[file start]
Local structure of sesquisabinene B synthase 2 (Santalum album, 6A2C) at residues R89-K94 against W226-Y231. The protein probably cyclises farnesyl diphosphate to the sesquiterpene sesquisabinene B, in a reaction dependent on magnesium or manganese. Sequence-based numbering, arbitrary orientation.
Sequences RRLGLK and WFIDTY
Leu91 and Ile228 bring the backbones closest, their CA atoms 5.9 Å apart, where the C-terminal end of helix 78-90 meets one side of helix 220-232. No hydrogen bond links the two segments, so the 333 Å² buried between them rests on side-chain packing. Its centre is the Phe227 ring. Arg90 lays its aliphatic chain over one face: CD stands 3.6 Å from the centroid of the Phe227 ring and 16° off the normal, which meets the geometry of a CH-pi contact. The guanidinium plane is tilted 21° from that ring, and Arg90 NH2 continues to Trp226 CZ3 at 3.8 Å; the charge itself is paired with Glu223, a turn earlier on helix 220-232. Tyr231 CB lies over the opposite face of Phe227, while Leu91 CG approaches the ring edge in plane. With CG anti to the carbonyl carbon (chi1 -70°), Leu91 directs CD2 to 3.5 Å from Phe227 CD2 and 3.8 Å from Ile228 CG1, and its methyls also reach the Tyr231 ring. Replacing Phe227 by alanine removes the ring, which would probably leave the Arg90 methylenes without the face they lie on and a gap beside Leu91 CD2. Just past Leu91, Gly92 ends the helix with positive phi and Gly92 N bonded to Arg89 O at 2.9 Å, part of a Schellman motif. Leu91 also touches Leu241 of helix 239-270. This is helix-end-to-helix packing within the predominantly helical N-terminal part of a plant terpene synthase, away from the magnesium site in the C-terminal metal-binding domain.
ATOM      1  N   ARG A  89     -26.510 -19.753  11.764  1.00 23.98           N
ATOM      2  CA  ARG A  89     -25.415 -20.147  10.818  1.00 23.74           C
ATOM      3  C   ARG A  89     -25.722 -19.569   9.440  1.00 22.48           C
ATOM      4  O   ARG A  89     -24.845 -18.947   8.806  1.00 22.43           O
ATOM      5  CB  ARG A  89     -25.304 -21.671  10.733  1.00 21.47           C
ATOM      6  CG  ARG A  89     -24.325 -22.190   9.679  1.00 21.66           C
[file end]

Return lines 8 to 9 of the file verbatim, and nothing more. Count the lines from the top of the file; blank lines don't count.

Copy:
ATOM      5  CB  ARG A  89     -25.304 -21.671  10.733  1.00 21.47           C
ATOM      6  CG  ARG A  89     -24.325 -22.190   9.679  1.00 21.66           C